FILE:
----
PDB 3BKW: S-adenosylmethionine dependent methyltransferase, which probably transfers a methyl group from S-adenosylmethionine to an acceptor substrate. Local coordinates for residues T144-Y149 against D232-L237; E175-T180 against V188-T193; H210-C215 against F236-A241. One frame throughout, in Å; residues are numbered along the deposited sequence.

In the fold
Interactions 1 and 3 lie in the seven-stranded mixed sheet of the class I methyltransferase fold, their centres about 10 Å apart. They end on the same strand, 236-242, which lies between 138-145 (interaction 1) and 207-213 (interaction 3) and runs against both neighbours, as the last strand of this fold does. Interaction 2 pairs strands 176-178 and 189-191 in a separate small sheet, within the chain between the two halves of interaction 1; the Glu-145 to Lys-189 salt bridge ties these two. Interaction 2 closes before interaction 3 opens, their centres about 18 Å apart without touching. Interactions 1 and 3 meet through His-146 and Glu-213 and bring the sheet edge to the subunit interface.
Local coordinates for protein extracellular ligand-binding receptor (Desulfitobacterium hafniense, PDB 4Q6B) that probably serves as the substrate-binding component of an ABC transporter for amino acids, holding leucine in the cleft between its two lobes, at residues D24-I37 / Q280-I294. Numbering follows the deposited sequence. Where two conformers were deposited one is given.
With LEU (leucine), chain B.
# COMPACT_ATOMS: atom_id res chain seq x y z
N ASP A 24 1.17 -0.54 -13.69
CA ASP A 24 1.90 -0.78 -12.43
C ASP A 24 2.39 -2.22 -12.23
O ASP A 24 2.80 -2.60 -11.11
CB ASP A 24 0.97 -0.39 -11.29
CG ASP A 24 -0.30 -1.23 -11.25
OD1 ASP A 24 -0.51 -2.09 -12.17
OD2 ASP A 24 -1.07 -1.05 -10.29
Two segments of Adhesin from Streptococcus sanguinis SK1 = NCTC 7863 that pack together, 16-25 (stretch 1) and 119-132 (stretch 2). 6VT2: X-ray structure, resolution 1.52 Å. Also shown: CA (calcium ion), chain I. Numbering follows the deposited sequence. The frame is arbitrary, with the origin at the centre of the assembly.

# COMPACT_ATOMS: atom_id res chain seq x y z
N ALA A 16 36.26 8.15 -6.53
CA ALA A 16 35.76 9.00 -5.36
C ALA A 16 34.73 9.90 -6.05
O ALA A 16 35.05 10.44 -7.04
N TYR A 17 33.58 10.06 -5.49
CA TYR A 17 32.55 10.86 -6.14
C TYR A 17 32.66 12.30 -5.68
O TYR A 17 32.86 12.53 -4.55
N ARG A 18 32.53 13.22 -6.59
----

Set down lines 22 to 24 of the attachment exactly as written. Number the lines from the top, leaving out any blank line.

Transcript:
CA TYR A 17 32.55 10.86 -6.14
C TYR A 17 32.66 12.30 -5.68
O TYR A 17 32.86 12.53 -4.55